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Chen v. Baker

United States District Court, D. Maryland, Southern Division

December 2, 2014

MAY CHEN, Plaintiff,


PAUL W. GRIMM, District Judge.

May Chen challenges her involuntary detention at Springfield Hospital Center ("Springfield"), a Maryland psychiatric facility, in a petition for writ of habeas corpus under 28 U.S.C. § 2241 and a claim under 42 U.S.C. § 1983, [1] naming as defendants Paula Langmead, in her official capacity as Chief Executive Officer of Springfield and in her individual capacity; Joshua M. Sharfstein, Secretary of the Department of Health and Mental Hygiene ("DHMH"); and Brian Hepburn, Executive Director of the Mental Hygiene Administration ("MHA")[2] (collectively, the "Individual Defendants"); Springfield (collectively with the Individual Defendants, the "State Defendants"); and Rushern L. Baker, III, County Executive for Prince George's County (the "County"). I now must determine whether to dismiss Ms. Chen's Amended Complaint.[3] Because Ms. Chen has failed to state a claim against any of the Defendants, I will grant Defendants' motions and dismiss this case.


Following a criminal trial for second degree assault in the District Court for Prince George's County, Maryland on April 4, 2013, at which Ms. Chen was found incompetent to stand trial "by reason of... a mental disorder, " the state court committed Ms. Chen to Springfield. Am. Compl. ¶¶ 13-14; State Ct. Order, Supp. to Pet., ECF No. 14-2. While there, Ms. Chen was "administered medication against her will and without her consent in nonemergency situations" on three occasions. Id. ¶¶ 45, 46, 49, 52. Ms. Chen challenged her detention and the administration of medication through Springfield's grievance procedure, without success. Id. ¶¶ 15-22, 48, 51, 54. Initially, she "administratively appealed the unfavorable decisions with regard to her grievances about her confinement, " but "she declined to continue the administrative appeal process" because she felt that "pursuing further administrative remedies would have been futile." Id. ¶ 23.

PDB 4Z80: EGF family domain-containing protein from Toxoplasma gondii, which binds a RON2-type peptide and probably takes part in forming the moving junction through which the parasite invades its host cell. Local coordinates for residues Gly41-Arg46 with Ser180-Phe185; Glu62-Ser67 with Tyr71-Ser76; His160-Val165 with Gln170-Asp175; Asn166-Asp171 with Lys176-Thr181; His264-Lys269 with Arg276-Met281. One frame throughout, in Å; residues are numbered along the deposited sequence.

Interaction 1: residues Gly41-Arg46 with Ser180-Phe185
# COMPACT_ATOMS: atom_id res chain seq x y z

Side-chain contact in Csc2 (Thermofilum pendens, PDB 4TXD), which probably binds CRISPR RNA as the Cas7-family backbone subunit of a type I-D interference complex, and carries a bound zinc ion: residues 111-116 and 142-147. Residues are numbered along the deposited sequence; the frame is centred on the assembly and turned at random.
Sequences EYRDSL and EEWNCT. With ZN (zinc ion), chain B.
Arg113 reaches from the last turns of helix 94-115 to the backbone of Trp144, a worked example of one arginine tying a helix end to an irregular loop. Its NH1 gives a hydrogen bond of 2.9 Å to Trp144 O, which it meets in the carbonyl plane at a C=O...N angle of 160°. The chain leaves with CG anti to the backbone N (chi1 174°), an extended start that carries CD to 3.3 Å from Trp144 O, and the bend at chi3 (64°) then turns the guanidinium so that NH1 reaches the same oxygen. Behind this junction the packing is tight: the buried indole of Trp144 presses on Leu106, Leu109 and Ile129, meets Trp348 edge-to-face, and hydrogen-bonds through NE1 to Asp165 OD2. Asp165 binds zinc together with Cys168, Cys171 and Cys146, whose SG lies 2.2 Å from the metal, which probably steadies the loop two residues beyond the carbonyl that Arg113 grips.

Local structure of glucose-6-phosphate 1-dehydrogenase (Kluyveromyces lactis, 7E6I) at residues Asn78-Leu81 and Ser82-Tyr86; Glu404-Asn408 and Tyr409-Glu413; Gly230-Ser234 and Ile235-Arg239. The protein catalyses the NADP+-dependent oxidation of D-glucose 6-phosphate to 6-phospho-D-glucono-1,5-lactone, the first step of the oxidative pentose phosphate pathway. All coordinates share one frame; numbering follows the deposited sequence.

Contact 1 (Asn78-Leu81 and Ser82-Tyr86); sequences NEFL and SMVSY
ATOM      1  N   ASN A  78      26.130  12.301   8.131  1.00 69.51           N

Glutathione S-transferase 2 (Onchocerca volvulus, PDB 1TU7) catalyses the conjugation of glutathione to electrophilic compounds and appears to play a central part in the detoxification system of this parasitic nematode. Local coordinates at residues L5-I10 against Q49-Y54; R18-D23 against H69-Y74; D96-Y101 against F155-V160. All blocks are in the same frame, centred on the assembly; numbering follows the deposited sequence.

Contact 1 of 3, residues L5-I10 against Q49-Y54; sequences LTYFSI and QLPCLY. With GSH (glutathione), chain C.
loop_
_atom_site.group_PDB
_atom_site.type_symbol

Ms. Chen filed suit in this Court on September 3, 2013, seeking habeas relief in the form of "immediate release" from Springfield, as well as damages for unlawful detention and forced administration of medication, in violation of § 1983. Pet., ECF No. 1; Compl., ECF No. 1 in PWG-13-2565; see Am. Compl. Thereafter, at a competency review hearing in state court on April 3, 2014, "[t]he only expert testimony... provided that, while she may suffer from a mental illness, Petitioner was not a danger to herself or others, " and "[n]o testimony was given... with regard to Petitioner's inability to care for herself in the community." Am. Compl. ¶¶ 25-26. Nonetheless, the state court "refused to release Petitioner from her confinement at Springfield Hospital Center." Id. ¶ 27. Ms. Chen has amended her complaint to add challenges to her continued detention and the administration of medication since she originally filed suit, and Defendants have moved to dismiss her Amended Complaint in its entirety.


Federal Rule of Civil Procedure 12(b)(6) provides for "the dismissal of a complaint if it fails to state a claim upon which relief can be granted." Velencia v. Drezhlo, No. RDB-12-237, 2012 WL 6562764, at *4 (D. Md. Dec. 13, 2012). This rule's purpose "is to test the sufficiency of a complaint and not to resolve contests surrounding the facts, the merits of a claim, or the applicability of defenses.'" Id. (quoting Presley v. City of Charlottesville, 464 F.3d 480, 483 (4th Cir. 2006)). To that end, the Court bears in mind the requirements of Fed.R.Civ.P. 8, Bell Atlantic Corp. v. Twombly, 550 U.S. 544 (2007), and Ashcroft v. Iqbal, 556 U.S. 662 (2009), when considering a motion to dismiss pursuant to Rule 12(b)(6). Specifically, a complaint must contain "a short and plain statement of the claim showing that the pleader is entitled to relief, " Fed.R.Civ.P. 8(a)(2), and must state "a plausible claim for relief, " as "[t]hreadbare recitals of the elements of a cause of action, supported by mere conclusory statements, do not suffice, " Iqbal, 556 U.S. at 678-79. See Velencia, 2012 WL 6562764, at *4 (discussing standard from Iqbal and Twombly ). "A claim has facial plausibility when the plaintiff pleads factual content that allows the court to draw the reasonable inference that the defendant is liable for the misconduct alleged." Iqbal, 556 U.S. at 663.


A. Habeas Relief